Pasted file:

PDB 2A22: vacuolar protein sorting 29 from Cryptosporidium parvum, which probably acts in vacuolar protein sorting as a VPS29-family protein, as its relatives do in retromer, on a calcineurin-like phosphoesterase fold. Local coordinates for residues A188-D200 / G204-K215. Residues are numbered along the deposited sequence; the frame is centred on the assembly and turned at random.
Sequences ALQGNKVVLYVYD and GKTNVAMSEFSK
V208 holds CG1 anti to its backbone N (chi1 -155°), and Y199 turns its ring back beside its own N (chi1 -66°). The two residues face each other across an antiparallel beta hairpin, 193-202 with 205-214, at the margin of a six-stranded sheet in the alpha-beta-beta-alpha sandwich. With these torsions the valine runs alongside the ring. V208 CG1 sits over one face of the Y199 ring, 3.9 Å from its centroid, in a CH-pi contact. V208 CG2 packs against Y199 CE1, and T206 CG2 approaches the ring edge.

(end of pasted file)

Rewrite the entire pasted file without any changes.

PDB 2A22: vacuolar protein sorting 29 from Cryptosporidium parvum, which probably acts in vacuolar protein sorting as a VPS29-family protein, as its relatives do in retromer, on a calcineurin-like phosphoesterase fold. Local coordinates for residues A188-D200 / G204-K215. Residues are numbered along the deposited sequence; the frame is centred on the assembly and turned at random.
Sequences ALQGNKVVLYVYD and GKTNVAMSEFSK
V208 holds CG1 anti to its backbone N (chi1 -155°), and Y199 turns its ring back beside its own N (chi1 -66°). The two residues face each other across an antiparallel beta hairpin, 193-202 with 205-214, at the margin of a six-stranded sheet in the alpha-beta-beta-alpha sandwich. With these torsions the valine runs alongside the ring. V208 CG1 sits over one face of the Y199 ring, 3.9 Å from its centroid, in a CH-pi contact. V208 CG2 packs against Y199 CE1, and T206 CG2 approaches the ring edge.